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TEACHERS.NET GAZETTE
FEBRUARY 2001
Volume 2 Number 2

COVER STORY
Cheryl Ristow never thought her life would change so much with one click. This month's cover story tracks our own Aggie/CA from net newbie to published author!
COLUMNS
Effective Teaching by Harry & Rosemary Wong
Promoting Learning by Marv Marshall
Alfie Kohn Article
4 Blocks by Cheryl Sigmon
School Psychologist by Beth Bruno
Jan Fisher Column
BCL Classroom by Kim Tracy
ARTICLES
Read Across America
How to Excel as a Reading Specialist
Independent Learning
ADD and the Structured Environment
How Do I Manage a Class?
6 Traits of Writing
Indians for Mascots
Child Violence
The Unsinkable Sub
Visually Impaired and EC
Magic Slippers Poem
Becoming a Tech Savvy Administrator
The Killing of a Spirit
Bullying in Schools
Student Photo of Mars
REGULAR FEATURES
Web News & Events
Upcoming Ed Conferences
Poll: Weirdest Thing?
Letters to the Editor
New in the Lesson Bank
Humor from the Classroom
Help Wanted - Teaching Jobs
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Teacher Feature...
by Ginny Hoover

The Six Traits Writing Model
(A Writing Model for K-12)

Ideas and Content, Organization, Word Choice, Voice, Sentence Fluency, and Conventions

The Six Traits Writing Model, designed to guide instruction and to help in objective scoring of writing, is unlike many writing programs. It does not provide an inflexible pattern that children must follow often stifling their creativity. Instead, the Six Traits Model provides a description for each characteristic of quality writing, defined further by bulleted explanations. The process for achieving those qualities is left to the writer.

Many advantages are gained from its use. First, Six Traits provides a common language. As an instructor of language arts, the problem of multiple names often arises. When teaching "a, an, and the," what should they be called? Noun markers? Adjectives? Articles? When a district adopts the Six Traits, it is a given that students will learn to recognize the terminology used with the model. This is helpful in the discourse between teacher-student and student-student. The common language becomes a useful tool for revision and editing. When someone notes that the piece lacks Voice, it would be understood that the uniqueness of the writer is missing.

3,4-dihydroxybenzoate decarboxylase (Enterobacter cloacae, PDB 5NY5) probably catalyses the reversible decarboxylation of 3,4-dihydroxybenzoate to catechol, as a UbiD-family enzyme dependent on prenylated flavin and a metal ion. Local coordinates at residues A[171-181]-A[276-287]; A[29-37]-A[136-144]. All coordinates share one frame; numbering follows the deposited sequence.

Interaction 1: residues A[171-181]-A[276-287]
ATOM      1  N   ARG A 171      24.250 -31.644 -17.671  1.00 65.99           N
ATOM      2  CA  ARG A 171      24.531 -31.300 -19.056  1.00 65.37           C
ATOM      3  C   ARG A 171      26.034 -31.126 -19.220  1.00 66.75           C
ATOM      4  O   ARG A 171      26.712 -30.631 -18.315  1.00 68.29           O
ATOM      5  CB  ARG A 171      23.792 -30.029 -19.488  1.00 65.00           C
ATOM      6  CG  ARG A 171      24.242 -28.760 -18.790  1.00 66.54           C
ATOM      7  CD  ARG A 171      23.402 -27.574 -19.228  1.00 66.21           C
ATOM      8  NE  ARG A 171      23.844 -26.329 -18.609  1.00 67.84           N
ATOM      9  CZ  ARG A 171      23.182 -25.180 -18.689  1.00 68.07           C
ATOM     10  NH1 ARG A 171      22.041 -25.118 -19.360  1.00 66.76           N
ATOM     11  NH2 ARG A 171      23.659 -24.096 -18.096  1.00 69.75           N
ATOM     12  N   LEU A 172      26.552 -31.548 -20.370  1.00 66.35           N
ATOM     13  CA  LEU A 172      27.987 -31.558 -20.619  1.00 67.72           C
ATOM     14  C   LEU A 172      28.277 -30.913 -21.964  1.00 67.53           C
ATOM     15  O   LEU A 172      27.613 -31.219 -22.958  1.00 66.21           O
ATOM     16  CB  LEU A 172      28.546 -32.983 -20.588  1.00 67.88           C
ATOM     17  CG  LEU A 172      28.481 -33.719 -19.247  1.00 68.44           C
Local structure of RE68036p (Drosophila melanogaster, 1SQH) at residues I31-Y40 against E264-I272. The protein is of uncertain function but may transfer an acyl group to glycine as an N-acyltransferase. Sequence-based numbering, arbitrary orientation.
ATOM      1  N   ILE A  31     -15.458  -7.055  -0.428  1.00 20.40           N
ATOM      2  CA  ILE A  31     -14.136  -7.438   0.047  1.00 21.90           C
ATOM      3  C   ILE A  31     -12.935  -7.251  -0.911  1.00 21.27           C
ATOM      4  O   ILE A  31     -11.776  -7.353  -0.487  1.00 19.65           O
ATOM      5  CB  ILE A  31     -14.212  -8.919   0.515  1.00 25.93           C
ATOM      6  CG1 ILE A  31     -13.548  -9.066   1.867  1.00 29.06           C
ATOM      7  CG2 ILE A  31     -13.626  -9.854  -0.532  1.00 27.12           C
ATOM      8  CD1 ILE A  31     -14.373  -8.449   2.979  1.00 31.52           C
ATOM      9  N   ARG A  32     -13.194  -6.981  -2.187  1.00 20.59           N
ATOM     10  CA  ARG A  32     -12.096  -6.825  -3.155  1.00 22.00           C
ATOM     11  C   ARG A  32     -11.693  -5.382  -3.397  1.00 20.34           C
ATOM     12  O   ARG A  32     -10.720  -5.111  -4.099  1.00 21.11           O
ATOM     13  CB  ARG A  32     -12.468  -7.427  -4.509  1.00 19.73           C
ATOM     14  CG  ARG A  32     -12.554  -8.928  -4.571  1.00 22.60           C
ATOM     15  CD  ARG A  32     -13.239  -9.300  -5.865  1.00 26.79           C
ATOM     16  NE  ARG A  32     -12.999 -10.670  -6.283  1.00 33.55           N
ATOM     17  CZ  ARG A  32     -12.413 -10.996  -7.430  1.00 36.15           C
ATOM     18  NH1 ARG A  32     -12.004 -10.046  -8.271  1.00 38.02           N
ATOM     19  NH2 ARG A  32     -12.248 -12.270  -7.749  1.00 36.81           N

Another advantage is that the instruction is directly related to evaluation (as should be in all instruction-but doesn't always happen). The rubrics of Six Traits are also the instructional topics. The rubrics therefore are guidelines for quality writing as well as scoring descriptors. The teacher evaluates exactly what has been taught.

Because the descriptors are comprehensive and easy to understand, scoring writing becomes a simple task. State scorers, for instance, are expected to read and score 12-15 papers per hour. The rubrics are constantly in front of the scorers for reference, and papers are assigned the points earned by the student's performance as a writer according to the descriptors. The rubrics are based on a five-point system (only 1, 3, and 5 are defined). This point system has been criticized by some because scorers move toward the "3" rating as average instead of reading the descriptors. There are states that use the Six Traits for state assessment who have changed to a six-point system to avoid this tendency.

Although many teachers do it, it is not recommended that percentages be used with rubrics. If the purpose of the writing lesson was to teach about quality thesis statements, then the grade should be based on the success of the lesson. Secondly, a scoring should be done with the Six Traits rubrics. This is the next advantage that is gained through the use of Six Traits. The scores throughout the year can be plotted on a graph and growth of the writer can be observed. The comparison of the beginning of the year-end of year samples is not valid proof of growth. Two writing samples are of little value. The graph with regular plotting of scores throughout the year will show weaknesses, strengths, and growth or lack of growth. This valuable information can drive instruction.